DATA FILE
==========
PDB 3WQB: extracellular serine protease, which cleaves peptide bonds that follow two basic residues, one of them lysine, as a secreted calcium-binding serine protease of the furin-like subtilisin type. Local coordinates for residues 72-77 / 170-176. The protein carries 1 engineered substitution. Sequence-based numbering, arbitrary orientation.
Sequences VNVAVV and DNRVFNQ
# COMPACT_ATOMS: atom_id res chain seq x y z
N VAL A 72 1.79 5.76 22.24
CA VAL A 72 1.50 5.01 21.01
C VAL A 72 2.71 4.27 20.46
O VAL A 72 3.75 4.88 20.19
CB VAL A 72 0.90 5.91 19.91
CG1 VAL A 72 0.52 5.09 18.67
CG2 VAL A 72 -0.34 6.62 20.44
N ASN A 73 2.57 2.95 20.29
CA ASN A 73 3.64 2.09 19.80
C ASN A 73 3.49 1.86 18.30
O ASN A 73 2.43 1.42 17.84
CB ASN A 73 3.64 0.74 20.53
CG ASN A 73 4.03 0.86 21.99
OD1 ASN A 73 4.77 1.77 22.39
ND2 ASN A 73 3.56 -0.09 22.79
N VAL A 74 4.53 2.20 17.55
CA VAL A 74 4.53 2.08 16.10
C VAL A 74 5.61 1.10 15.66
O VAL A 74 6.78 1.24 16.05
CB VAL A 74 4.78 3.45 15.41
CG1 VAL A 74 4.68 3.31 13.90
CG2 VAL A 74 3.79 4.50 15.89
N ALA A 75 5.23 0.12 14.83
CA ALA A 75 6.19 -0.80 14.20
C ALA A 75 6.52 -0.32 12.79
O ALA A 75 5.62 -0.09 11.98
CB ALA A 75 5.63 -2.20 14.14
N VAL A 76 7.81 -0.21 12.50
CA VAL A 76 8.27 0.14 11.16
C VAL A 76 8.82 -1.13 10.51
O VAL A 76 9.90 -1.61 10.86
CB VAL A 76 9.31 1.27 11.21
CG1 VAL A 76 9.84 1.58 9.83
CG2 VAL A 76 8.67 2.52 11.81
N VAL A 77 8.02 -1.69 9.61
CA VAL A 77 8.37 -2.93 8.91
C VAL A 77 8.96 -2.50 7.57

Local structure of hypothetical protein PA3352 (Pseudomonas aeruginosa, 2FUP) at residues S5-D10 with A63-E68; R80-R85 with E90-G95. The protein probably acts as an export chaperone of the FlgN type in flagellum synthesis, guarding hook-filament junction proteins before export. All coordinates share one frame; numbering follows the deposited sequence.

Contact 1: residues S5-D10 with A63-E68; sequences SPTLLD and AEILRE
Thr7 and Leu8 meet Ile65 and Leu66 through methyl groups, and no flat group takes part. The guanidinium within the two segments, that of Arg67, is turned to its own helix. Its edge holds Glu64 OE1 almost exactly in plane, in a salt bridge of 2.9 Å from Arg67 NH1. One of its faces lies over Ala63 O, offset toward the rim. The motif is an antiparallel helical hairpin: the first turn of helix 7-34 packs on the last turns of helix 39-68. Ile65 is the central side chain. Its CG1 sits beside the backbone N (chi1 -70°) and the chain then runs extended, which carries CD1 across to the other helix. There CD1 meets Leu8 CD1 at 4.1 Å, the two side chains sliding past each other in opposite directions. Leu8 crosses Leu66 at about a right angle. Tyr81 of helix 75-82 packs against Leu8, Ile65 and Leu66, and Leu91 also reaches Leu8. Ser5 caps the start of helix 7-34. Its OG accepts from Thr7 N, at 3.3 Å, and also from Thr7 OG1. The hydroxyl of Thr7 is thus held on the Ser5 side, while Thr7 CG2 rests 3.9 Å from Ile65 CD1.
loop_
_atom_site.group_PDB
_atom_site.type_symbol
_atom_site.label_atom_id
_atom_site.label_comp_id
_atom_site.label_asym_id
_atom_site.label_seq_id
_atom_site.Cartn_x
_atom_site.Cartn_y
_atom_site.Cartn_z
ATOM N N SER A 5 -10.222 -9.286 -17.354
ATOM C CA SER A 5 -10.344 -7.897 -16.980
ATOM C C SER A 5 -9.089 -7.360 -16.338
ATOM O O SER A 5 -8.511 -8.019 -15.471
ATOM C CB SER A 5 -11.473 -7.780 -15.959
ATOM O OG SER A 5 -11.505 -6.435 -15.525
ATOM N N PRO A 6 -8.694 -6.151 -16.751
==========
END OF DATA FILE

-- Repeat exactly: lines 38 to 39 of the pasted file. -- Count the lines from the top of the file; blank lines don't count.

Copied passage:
N VAL A 77 8.02 -1.69 9.61
CA VAL A 77 8.37 -2.93 8.91